‘If you’re taxing OnlyFans, decriminalise sex work’

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In the wake of the news that the taxman had imposed VAT on OnlyFans, which is predominately used for sexwork in South Africa, calls have been made for the government to follow suit and decriminalise sex work.

IOL reported on Thursday that the SA Revenue Service had confirmed that all transactions, which include tips, purchases and subscriptions on the OnlyFans content services website, were subject to the payment of VAT.

This means consumers of OnlyFans will pay an additional 15% for all purchases they make on the platform, with the taxman taking its share in every transaction.

OnlyFans is a subscription content service that allows users to provide exclusive content to their subscribers or “fans” for a fee, usually in US dollars.

A South African Revenue Service spokesperson confirmed last week that VAT had been imposed under the VAT Act. The law requires businesses that carry on an enterprise in South Africa to register for VAT and charge the VAT on sales made to customers.

Sars would not disclose how much it had made off OnlyFans, nor when it had started imposing VAT on the website, as that was in contravention of taxpayer confidentiality.

A spokesperson for Sonke Gender Justice, a non-profit organisation which has campaigned for the decriminalisation of sex work, said it was rich of the government to bank on sex work when it remained criminalised.

Nosipho Vidima, the sex workers project specialist at Sonke Gender Justice, said sex workers were ready to contribute to the economy and pay income tax, as they believed a decriminalised sex industry would lead to safer working conditions and stifle gender-based violence.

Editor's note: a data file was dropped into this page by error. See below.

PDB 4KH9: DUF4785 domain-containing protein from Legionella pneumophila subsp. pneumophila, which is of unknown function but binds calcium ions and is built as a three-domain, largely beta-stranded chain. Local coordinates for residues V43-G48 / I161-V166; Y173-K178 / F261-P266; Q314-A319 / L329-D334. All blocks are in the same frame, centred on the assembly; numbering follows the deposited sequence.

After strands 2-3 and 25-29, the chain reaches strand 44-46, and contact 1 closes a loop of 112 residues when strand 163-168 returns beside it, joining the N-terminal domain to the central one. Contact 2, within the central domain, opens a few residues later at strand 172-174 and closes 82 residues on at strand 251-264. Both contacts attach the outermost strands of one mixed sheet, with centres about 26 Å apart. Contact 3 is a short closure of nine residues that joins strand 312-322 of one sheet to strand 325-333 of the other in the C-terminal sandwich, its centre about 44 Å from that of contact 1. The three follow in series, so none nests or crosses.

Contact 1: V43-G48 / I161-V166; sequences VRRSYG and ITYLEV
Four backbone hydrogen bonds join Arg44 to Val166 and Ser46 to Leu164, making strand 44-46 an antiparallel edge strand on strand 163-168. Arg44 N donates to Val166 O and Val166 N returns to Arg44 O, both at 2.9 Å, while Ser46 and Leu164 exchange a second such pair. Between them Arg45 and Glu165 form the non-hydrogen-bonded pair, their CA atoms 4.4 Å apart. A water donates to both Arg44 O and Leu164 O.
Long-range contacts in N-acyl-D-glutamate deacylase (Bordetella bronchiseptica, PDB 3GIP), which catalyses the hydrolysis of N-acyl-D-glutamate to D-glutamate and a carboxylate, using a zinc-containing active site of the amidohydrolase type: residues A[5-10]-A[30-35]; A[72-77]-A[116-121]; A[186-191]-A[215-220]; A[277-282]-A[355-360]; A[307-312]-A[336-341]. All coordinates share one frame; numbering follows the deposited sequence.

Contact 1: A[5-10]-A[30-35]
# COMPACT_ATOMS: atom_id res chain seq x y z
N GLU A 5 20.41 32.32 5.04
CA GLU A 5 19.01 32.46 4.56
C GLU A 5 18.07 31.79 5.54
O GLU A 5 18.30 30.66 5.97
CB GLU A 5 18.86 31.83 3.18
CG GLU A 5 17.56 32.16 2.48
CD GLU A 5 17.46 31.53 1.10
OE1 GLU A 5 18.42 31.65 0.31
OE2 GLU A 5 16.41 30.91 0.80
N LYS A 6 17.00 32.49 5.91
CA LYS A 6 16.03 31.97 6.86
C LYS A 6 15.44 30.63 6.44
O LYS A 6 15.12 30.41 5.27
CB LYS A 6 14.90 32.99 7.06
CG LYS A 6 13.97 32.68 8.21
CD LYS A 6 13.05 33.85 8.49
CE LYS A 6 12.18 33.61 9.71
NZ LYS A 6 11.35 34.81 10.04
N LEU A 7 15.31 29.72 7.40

“If government sees sites like OnlyFans, which are used by sex workers and porn creators, as tangible enough for VAT, then automatically it should mean they must listen to sex workers when we say we demand decriminalisation.

“We are ready to pay income tax on sex work. We have always said this,” she said.

Vidima said various digital platforms, including OnlyFans, had created a safer environment for sex workers in the country.

“Last year, we interviewed sex workers and we discussed what it means to go online. We found that it was bit safer (because) on some of these platforms, before you see a client, they have to create a profile with their full name and bank card details, which means that we can always follow up on your last bookings.

“This means we could have reduced human rights violations and GBV towards sex workers, if you go missing for instance, it will be easy to find out who you were last with,” she said.

Vidima said there were roughly about 158 000 sex workers in the country. The coronavirus and the lockdowns had created a difficult environment for sex workers to operate in.

She said female sex workers supported families, at times with four to seven dependants, including extended family.

“It has been really bad for sex workers because when stricter levels of the lockdown apply, movement is restricted, so sex workers can’t do their business.

“It is also very scary, unlike with HIV where you could use protection, because this virus is airborne, so some sex workers had to stop work altogether because of their safety,” she said.

Meanwhile, the taxman’s decision to institute VAT on downloads from the OnlyFans website comes as the country is set to post a deficit on revenue collection for the 2020/21 financial year after a jobs bloodbath, poor economic conditions, a ban on the sale of cigarettes and three alcohol sales bans due to the coronavirus lockdown.

There were resounding calls on social media, for the government to decriminalise sex work.

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